I thank DC for producing a new anthology comic, and with a title I remember from childhood, no less. In the Seventies, Weird Worlds ran for 10 issues and mainly featured the worlds of Edgar Rice Burroughs. Spotty distribution in the UK meant I never read a single issue.
It’s easy to find any comic I want these days, so here’s Weird Worlds 2011, starring – among others – Garbage Man. Reading the strip, I’m disappointed by the blatant Swamp/Man Thing-riffs. He looks like Swamp Thing, right down to the flat nose. He homages (to be kind) Man-Thing’s origin, with our hero the victim of a super-soldier experiment gone wrong. That the evil – sorry, eeeeeevil – scientist behind the illegal doings jokes about the fact that searching for a super-soldier serum is a cliche doesn’t make use of said cliche any more palatable.
Doing my research (now that’s weird), I find that writer/artist Aaron Lopresti was asked by DC to create a Swampy substitute back when the muck monster was locked in the Vertigo dungeon, so I shouldn’t be too hard on the chap. And yet …
The first instalment, ‘Reborn Identity’, has Garbage Man wake up in industrial slurry, wonder what’s happened to him, remember the experiment and vow revenge. Oh, you guessed that? The story’s strong point is great-looking pencils from Lopresti, with more experimental layouts than we’ve seen in his work in Wonder Woman, Ms Marvel and elsewhere. The story’s weak point is less-than-sparkling dialogue from Lopresti, which aspires to be smart but reads as self-conscious. Lopresti’s regular inker, Matt Ryan, adds luscious finishes, the colours of Dave McCaig are Heap big perfect and letterer Jared K Fletcher whips out a scratchy font for full EC Comics effect. Just look at those panels (click to enlarge).
There really is no denying the talent here, but Garbage Man feels over-familiar. Still, this is just episode one, and it could be that we’re being faked out, and next issue will subvert our expectations with pizzazz. In Joey Cavalieri, Lopresti has one of the best editors in the business at his disposal, so I expect improvement. The strip has the basics – with a sharper script and more original, amped-up weirdness, we could have something special.
Also appearing in this first issue of six is Lobo, the cocky cosmic assassin with the healing factor. As we join him in ‘The Jawbone of an Ass’, he’s dead, apparently the victim of a rival bounty hunter. It turns out that there’s more to the situation than that and there’s fun to be had in waiting for Lobo’s inevitable return. There’s also a little twist which is guessable, but enjoyably so.
I enjoyed this well enough – it gets a little too gory for me, so I expect Lobo fans will love it. Writer Kevin Vanhook captures the Czarnian’s personality, while artist Jerry Ordway shows that he’s second to none when it comes to knockabout DC Universe fare. There’s a classic vibe to his sturdy pencils and inks – to my eye Lobo actually looks as if he were drawn by Superman legend Curt Swan in a bad mood. The colours of Pete Pantazis, muted and bloody by turns, are just right, while that man Fletcher experiments with fonts once more, giving the rival assassin suitably raggedy speech.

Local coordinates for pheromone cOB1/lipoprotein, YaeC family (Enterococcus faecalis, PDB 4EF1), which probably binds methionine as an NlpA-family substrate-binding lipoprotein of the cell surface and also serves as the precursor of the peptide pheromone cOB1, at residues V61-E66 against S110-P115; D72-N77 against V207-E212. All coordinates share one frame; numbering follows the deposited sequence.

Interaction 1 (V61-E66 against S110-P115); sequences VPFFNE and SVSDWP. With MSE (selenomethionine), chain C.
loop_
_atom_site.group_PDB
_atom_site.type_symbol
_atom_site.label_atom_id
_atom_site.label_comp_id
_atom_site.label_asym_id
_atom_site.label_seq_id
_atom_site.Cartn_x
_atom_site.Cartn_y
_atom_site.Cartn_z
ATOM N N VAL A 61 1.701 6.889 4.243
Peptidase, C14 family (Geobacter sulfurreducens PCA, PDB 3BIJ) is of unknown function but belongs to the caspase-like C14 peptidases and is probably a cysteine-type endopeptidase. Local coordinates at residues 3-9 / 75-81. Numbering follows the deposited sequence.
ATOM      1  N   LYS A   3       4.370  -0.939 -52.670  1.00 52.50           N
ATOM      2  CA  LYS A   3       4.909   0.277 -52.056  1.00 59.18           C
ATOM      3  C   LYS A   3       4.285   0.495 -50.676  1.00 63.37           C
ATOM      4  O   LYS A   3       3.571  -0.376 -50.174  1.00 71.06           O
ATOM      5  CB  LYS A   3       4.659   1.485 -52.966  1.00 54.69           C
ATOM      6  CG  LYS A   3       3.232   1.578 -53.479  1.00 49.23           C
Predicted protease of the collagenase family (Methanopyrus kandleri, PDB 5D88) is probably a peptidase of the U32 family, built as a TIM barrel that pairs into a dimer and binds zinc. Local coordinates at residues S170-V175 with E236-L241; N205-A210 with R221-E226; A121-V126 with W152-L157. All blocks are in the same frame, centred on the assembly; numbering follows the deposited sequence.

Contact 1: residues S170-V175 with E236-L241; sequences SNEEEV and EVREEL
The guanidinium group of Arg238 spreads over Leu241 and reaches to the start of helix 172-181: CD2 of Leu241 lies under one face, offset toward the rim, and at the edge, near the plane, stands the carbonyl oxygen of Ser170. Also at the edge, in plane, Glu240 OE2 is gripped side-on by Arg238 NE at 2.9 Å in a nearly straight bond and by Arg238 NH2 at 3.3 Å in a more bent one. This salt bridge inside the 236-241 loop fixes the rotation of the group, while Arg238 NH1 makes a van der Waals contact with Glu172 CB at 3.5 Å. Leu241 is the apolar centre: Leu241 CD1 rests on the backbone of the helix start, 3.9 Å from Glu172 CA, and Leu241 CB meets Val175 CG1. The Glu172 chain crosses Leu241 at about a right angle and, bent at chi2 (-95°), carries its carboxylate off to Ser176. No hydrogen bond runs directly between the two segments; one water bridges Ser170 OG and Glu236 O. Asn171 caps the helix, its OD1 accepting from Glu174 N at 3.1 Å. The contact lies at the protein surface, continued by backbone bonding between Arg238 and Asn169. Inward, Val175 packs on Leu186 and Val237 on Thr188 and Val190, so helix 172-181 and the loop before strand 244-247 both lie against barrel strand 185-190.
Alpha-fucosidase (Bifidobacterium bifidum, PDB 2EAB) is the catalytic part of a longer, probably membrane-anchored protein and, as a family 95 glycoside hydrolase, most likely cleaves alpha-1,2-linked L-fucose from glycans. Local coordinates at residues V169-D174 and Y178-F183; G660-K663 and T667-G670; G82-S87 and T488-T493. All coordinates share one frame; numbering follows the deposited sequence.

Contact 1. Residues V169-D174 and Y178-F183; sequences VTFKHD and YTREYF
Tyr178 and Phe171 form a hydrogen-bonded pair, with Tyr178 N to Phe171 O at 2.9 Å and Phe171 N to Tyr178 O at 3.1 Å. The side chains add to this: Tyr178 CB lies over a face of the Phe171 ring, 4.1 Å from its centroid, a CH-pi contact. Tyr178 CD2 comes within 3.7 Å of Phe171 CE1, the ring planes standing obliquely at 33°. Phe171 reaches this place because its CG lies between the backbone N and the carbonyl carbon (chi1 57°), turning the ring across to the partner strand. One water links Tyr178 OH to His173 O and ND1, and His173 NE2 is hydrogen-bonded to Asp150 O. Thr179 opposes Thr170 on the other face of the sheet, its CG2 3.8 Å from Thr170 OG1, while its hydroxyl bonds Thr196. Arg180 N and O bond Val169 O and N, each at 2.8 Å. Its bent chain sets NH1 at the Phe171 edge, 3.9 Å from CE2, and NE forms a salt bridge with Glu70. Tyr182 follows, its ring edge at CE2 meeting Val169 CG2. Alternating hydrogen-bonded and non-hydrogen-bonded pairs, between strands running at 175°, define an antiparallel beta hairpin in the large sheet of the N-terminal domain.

And finally we have space totty Tanga, a name which, in the UK at least, is synonymous with ‘thong’. And that’s a UK thong, not an Australian one – undies, not sandals. This may or may not be coincidental. Unless all those wibbly wobbly marks are tattoos, Tanga has one of those costumes which almost fully covers her, yet leaves her looking a smidgen underdressed. She’s sexy cute.
And part of that sexiness is her fun nature, revealed in the frustrated running commentary. Writer/artist Kevin Maguire doesn’t tell us much about elfin-eared Tanga in terms of background or origin, but there are one or two interesting tidbits, such as an unspecified ‘misunderstanding which I’m very eager to clear up one day’ with the Green Lantern Corps. I’ll pay to see that.
What we do learn is that Tanga is a free spirit, with immense power that manifests when she gets mighty peeved, as she does here when a spacecraft seemingly ignores her friendly approach.
Maguire’s script is souffle light but, as with any successful souffle, the effect likely took a lot of work. As ever, Maguire doesn’t skimp on the expressive faces (actually, face-singular, as this third 10pp strip is all Tanga) and the action looks fantastic. It’s an artistic tour de force from a classic cartoonist. The vibrant colours are by Rosemary Cheetham, making a comics debut as impressive as Tanga’s; the choices, the modelling, the effects – there’s real talent here, and raw it ain’t. Plus, there’s more terrific lettering from the tireless Jared K Fletcher.
Akin to Starfire without the angst, Tanga is someone I can’t wait to see more of, and the most likely enticement for me to try next issue. Extra points to Maguire for teaching me a new word, ‘distrait’, which is the title of Tanga’s tale.
Good covers are a help too, and this issue looks excellent thanks to a DC Icons design featuring a striking image from Justiniano. I’ll also be back next time to see how they follow that.